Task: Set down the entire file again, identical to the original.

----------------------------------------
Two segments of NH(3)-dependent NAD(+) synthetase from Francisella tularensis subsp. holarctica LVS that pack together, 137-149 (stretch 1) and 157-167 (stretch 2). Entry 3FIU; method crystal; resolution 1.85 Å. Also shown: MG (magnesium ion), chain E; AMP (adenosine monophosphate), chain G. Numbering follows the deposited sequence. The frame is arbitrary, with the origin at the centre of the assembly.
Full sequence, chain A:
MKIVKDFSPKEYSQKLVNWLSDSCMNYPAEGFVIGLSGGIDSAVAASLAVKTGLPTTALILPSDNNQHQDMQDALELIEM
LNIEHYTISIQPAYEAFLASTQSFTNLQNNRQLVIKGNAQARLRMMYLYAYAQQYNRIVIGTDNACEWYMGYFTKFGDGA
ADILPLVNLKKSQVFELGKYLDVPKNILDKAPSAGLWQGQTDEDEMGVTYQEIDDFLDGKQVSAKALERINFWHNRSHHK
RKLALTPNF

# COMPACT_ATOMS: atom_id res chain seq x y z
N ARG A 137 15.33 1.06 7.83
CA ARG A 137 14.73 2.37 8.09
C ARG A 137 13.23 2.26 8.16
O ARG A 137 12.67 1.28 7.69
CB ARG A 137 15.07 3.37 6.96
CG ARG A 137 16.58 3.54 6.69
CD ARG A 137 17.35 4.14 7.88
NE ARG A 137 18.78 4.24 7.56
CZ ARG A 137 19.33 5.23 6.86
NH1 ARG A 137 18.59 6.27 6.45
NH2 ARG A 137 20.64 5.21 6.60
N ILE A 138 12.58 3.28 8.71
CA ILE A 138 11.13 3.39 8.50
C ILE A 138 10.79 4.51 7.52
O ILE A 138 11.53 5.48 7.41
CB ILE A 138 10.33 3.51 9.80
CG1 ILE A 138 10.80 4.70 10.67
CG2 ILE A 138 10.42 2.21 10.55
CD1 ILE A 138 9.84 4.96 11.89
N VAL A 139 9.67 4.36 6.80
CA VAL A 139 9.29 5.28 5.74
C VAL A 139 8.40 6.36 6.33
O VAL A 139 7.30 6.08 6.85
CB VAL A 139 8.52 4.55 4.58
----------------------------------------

Two segments of NH(3)-dependent NAD(+) synthetase from Francisella tularensis subsp. holarctica LVS that pack together, 137-149 (stretch 1) and 157-167 (stretch 2). Entry 3FIU; method crystal; resolution 1.85 Å. Also shown: MG (magnesium ion), chain E; AMP (adenosine monophosphate), chain G. Numbering follows the deposited sequence. The frame is arbitrary, with the origin at the centre of the assembly.
Full sequence, chain A:
MKIVKDFSPKEYSQKLVNWLSDSCMNYPAEGFVIGLSGGIDSAVAASLAVKTGLPTTALILPSDNNQHQDMQDALELIEM
LNIEHYTISIQPAYEAFLASTQSFTNLQNNRQLVIKGNAQARLRMMYLYAYAQQYNRIVIGTDNACEWYMGYFTKFGDGA
ADILPLVNLKKSQVFELGKYLDVPKNILDKAPSAGLWQGQTDEDEMGVTYQEIDDFLDGKQVSAKALERINFWHNRSHHK
RKLALTPNF

# COMPACT_ATOMS: atom_id res chain seq x y z
N ARG A 137 15.33 1.06 7.83
CA ARG A 137 14.73 2.37 8.09
C ARG A 137 13.23 2.26 8.16
O ARG A 137 12.67 1.28 7.69
CB ARG A 137 15.07 3.37 6.96
CG ARG A 137 16.58 3.54 6.69
CD ARG A 137 17.35 4.14 7.88
NE ARG A 137 18.78 4.24 7.56
CZ ARG A 137 19.33 5.23 6.86
NH1 ARG A 137 18.59 6.27 6.45
NH2 ARG A 137 20.64 5.21 6.60
N ILE A 138 12.58 3.28 8.71
CA ILE A 138 11.13 3.39 8.50
C ILE A 138 10.79 4.51 7.52
O ILE A 138 11.53 5.48 7.41
CB ILE A 138 10.33 3.51 9.80
CG1 ILE A 138 10.80 4.70 10.67
CG2 ILE A 138 10.42 2.21 10.55
CD1 ILE A 138 9.84 4.96 11.89
N VAL A 139 9.67 4.36 6.80
CA VAL A 139 9.29 5.28 5.74
C VAL A 139 8.40 6.36 6.33
O VAL A 139 7.30 6.08 6.85
CB VAL A 139 8.52 4.55 4.58